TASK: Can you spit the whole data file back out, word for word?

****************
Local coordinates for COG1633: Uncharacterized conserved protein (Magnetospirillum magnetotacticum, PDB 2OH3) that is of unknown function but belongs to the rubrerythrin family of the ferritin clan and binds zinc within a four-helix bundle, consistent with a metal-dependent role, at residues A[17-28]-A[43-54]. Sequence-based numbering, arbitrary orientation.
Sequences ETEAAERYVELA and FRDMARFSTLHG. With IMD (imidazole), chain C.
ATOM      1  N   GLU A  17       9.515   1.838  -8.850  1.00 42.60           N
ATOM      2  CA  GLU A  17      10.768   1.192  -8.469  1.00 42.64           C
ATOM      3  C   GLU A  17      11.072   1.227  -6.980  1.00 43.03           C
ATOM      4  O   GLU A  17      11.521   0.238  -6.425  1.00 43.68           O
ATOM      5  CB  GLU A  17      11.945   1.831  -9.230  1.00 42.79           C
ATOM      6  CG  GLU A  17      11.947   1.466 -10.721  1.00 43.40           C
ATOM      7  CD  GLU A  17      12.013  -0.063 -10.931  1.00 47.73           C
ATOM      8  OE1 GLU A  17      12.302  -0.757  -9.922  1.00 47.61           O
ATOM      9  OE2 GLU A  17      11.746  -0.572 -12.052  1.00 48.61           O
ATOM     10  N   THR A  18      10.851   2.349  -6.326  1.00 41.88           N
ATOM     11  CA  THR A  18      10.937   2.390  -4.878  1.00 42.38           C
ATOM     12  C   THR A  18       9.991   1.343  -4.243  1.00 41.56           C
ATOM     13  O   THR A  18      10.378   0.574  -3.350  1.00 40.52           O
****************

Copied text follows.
Local coordinates for COG1633: Uncharacterized conserved protein (Magnetospirillum magnetotacticum, PDB 2OH3) that is of unknown function but belongs to the rubrerythrin family of the ferritin clan and binds zinc within a four-helix bundle, consistent with a metal-dependent role, at residues A[17-28]-A[43-54]. Sequence-based numbering, arbitrary orientation.
Sequences ETEAAERYVELA and FRDMARFSTLHG. With IMD (imidazole), chain C.
ATOM      1  N   GLU A  17       9.515   1.838  -8.850  1.00 42.60           N
ATOM      2  CA  GLU A  17      10.768   1.192  -8.469  1.00 42.64           C
ATOM      3  C   GLU A  17      11.072   1.227  -6.980  1.00 43.03           C
ATOM      4  O   GLU A  17      11.521   0.238  -6.425  1.00 43.68           O
ATOM      5  CB  GLU A  17      11.945   1.831  -9.230  1.00 42.79           C
ATOM      6  CG  GLU A  17      11.947   1.466 -10.721  1.00 43.40           C
ATOM      7  CD  GLU A  17      12.013  -0.063 -10.931  1.00 47.73           C
ATOM      8  OE1 GLU A  17      12.302  -0.757  -9.922  1.00 47.61           O
ATOM      9  OE2 GLU A  17      11.746  -0.572 -12.052  1.00 48.61           O
ATOM     10  N   THR A  18      10.851   2.349  -6.326  1.00 41.88           N
ATOM     11  CA  THR A  18      10.937   2.390  -4.878  1.00 42.38           C
ATOM     12  C   THR A  18       9.991   1.343  -4.243  1.00 41.56           C
ATOM     13  O   THR A  18      10.378   0.574  -3.350  1.00 40.52           O